Life History Traits

  • Mean colony size: 100's - 1000's (Greer et al., 2021)
  • Compound colony type: not parasitic (Greer et al., 2021)
  • Nest site: arboreal (Greer et al., 2021)
  • Diet class: omnivore (Greer et al., 2021)
  • Foraging stratum: arboreal (Greer et al., 2021)



Worker Morphology

• Antennal segment count: 9; 10 • Antennal club: 3-4 • Palp formula: 6,4 • Spur formula: 0,0 • Eyes: 11-100 ommatidia • Scrobes: absent • Pronotal Spines: absent • Mesonotal Spines: absent • Propodeal Spines: absent • Petiolar Spines: absent • Caste: none or weak • Sting: absent • Metaplural Gland: present • Cocoon: present

Longino 2006. Figure 1.
Longino 2006. Figure 3.


The following information is derived from Barry Bolton's Online Catalogue of the Ants of the World.

  • MYRMELACHISTA [Formicinae: Plagiolepidini]
    • Myrmelachista Roger, 1863a: 162. Type-species: Myrmelachista kraatzii, by monotypy.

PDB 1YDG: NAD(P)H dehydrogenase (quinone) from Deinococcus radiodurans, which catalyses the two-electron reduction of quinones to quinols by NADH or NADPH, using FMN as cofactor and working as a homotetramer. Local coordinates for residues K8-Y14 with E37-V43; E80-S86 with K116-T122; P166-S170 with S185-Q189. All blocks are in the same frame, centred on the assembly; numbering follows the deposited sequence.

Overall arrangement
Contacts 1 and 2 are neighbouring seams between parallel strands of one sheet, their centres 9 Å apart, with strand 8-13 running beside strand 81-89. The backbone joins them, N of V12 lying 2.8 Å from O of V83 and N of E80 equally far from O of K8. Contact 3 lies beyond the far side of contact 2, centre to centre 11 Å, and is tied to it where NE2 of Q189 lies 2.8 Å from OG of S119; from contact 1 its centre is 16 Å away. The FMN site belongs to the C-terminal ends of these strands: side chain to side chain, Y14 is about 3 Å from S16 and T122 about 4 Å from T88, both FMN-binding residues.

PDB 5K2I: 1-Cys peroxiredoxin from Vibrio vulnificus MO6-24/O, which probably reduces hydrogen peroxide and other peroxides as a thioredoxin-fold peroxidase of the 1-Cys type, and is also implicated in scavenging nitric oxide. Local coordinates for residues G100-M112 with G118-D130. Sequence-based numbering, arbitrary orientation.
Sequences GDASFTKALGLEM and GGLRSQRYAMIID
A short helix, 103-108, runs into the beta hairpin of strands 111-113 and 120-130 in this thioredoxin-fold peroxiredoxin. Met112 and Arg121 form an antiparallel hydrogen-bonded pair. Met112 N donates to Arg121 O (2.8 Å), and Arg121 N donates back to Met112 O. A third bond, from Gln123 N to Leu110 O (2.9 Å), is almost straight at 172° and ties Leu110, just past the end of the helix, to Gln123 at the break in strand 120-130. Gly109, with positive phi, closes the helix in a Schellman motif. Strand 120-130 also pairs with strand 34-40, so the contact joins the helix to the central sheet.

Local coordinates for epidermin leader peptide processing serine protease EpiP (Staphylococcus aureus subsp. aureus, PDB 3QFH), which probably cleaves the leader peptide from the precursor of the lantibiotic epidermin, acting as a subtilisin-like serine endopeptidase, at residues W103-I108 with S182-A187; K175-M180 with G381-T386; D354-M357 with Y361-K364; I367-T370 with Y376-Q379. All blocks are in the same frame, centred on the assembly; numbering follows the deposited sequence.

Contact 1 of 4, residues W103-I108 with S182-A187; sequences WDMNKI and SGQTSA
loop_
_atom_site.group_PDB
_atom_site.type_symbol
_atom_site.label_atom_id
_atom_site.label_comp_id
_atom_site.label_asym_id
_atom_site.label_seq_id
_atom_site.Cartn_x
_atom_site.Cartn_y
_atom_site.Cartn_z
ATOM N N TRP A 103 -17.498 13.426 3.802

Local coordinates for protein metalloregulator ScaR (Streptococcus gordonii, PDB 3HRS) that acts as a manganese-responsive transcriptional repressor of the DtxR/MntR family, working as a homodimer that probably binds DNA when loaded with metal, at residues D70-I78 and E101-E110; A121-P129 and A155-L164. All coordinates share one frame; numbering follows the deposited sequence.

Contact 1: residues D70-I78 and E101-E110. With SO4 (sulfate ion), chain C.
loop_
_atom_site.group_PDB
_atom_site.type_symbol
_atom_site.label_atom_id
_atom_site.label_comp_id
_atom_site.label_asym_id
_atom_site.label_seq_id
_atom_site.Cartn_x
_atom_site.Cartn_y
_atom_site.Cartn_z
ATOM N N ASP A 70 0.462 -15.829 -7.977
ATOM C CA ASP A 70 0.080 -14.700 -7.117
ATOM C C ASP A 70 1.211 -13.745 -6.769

• Myrmelachista senior synonym of Decamera Roger (junior homonym), Hincksidris, Neaphomus: Snelling, R.R. & Hunt, 1976: 110.
  • HINCKSIDRIS [junior synonym of Myrmelachista]
    • Hincksidris Donisthorpe, 1944b: 59 [as subgenus of Myrmelachista]. Replacement name for Decamera Roger, 1863a: 166. [Junior homonym of Decamera Mulsant, 1842: 503 (Coleoptera).]
    • Hincksidris junior synonym of Myrmelachista: Snelling, R.R. & Hunt, 1976: 110.
  • NEAPHOMUS [junior synonym of Myrmelachista]
    • Neaphomus Menozzi, 1935c: 324 [as subgenus of Aphomomyrmex]. Type-species: Aphomomyrmex (Neaphomus) goetschi, by monotypy.
    • Neaphomus raised to genus: Kempf, 1972a: 152; Dlussky & Fedoseeva, 1988: 77.
    • Neaphomus junior synonym of Myrmelachista: Snelling, R.R. & Hunt, 1976: 110; Bolton, 1994: 50.